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Resident Evil 4 remake development has been rebooted by Capcom

Initially reported on last year, new sources indicate that development on the Resident Evil 4 remake is starting over under new leadership.

While it hasn’t been formally announced yet, it’s widely believed that Capcom is remaking the obscenely popular Resident Evil 4, following the success of the remakes of Resident Evil 2 and 3.

Initial reports suggested that the game was on track to launch in 2022 but VGC has now reported that development on the remake has been overhauled and is being partially rebooted, potentially pushing its release to 2023.

Originally, the remake was being worked on by Osaka-based studio M-Two, which is said to be partially funded by Capcom and consists of former PlatinumGames staff, including founder Tatsuya Minami.

Minami is also a former Capcom employee, having served as a producer on numerous Capcom games. He was even executive producer on the Resident Evil 3 remake.

Supposedly, M-Two was started with the intention of handling the Resident Evil 4 remake, with development starting in 2018.

But VGC’s sources have said that M-Two’s role on the project has been reduced and Capcom’s Division 1, an internal team that handles key franchises like Resident Evil and Devil May Cry, has taken over.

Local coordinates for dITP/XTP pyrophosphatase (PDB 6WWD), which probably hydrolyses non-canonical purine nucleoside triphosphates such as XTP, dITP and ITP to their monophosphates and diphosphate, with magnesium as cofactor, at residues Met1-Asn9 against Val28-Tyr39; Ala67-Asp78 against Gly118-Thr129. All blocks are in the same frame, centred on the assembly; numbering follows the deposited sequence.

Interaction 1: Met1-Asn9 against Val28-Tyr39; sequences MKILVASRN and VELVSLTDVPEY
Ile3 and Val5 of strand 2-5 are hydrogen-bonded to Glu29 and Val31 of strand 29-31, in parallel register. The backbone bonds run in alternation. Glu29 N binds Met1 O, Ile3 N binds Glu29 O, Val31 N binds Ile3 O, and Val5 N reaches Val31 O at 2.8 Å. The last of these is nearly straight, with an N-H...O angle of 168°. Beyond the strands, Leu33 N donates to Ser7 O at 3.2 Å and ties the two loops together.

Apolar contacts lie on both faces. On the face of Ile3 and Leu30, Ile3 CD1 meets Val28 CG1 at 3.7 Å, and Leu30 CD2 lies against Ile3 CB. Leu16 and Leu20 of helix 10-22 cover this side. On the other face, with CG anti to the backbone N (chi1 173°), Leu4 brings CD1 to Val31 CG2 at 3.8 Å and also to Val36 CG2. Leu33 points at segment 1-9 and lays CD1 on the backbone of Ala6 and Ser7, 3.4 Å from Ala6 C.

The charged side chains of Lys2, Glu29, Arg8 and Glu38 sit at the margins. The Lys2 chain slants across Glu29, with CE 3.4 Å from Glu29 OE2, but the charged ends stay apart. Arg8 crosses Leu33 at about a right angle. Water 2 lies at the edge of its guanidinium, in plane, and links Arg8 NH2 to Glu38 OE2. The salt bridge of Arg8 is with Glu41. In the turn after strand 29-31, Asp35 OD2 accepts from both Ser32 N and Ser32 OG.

The decision came about following disagreements between M-Two and Capcom’s production team. M-Two wished to be as faithful as possible to the original game, whereas Capcom wants the remake to be inspired by the original but still incorporate its own unique take.

The original Resident Evil 4 is beloved by many but its unique control system, where you can’t move and shoot at the same time, is a difficult thing to update without completely changing the nature of the game – with many fans already worrying that a remake risks losing much of what made the original so interesting.

It seems as if M-Two had similar concerns but have been overridden by Capcom. This will cause further concern in fan circles, especially as Capcom has been gradually removing all the cheesier elements of Resident Evil from the remakes, which again risks turning Resident Evil 4 into a very different, and potentially less interesting, kind of game.

However, M-Two already helped out with Resident Evil 3, which was considerably less popular, and notably more anodyne its approach, than the Resident Evil 2 remake, so it’s probably best not to put them on a pedestal at this point.

Remaking Resident Evil 4 was always going to be controversial, not just because of its classic status but because it means skipping over Resident Evil – Code: Veronica, whose flaws make it an arguably more suitable candidate for a remake.

There’s also the fact that the upcoming Resident Evil Village seems heavily influenced by Resident Evil 4 in terms of its setting, which means delaying the remake could be to everyone’s advantage.

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